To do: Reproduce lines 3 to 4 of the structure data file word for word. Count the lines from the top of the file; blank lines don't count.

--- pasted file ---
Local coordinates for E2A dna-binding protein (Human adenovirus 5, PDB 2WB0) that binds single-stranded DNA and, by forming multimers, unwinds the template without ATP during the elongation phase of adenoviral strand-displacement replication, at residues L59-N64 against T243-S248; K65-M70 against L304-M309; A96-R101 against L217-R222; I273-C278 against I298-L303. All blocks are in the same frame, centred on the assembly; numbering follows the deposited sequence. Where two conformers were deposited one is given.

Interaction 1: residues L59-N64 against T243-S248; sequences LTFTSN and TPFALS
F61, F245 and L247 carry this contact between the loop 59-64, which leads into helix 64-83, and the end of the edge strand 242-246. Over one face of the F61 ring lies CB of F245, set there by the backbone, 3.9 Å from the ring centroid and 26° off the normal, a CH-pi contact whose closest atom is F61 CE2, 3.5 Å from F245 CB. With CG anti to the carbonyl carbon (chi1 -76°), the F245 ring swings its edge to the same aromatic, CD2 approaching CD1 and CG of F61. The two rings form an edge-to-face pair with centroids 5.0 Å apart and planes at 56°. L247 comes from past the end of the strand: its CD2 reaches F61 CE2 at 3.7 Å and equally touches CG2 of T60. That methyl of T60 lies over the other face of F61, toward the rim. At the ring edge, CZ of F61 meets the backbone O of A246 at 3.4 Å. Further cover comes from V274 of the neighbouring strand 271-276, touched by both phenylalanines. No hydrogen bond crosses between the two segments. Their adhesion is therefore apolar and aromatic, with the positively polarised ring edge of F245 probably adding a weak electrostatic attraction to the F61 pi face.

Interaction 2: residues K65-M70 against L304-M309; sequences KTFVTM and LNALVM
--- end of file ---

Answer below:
F61, F245 and L247 carry this contact between the loop 59-64, which leads into helix 64-83, and the end of the edge strand 242-246. Over one face of the F61 ring lies CB of F245, set there by the backbone, 3.9 Å from the ring centroid and 26° off the normal, a CH-pi contact whose closest atom is F61 CE2, 3.5 Å from F245 CB. With CG anti to the carbonyl carbon (chi1 -76°), the F245 ring swings its edge to the same aromatic, CD2 approaching CD1 and CG of F61. The two rings form an edge-to-face pair with centroids 5.0 Å apart and planes at 56°. L247 comes from past the end of the strand: its CD2 reaches F61 CE2 at 3.7 Å and equally touches CG2 of T60. That methyl of T60 lies over the other face of F61, toward the rim. At the ring edge, CZ of F61 meets the backbone O of A246 at 3.4 Å. Further cover comes from V274 of the neighbouring strand 271-276, touched by both phenylalanines. No hydrogen bond crosses between the two segments. Their adhesion is therefore apolar and aromatic, with the positively polarised ring edge of F245 probably adding a weak electrostatic attraction to the F61 pi face.

Interaction 2: residues K65-M70 against L304-M309; sequences KTFVTM and LNALVM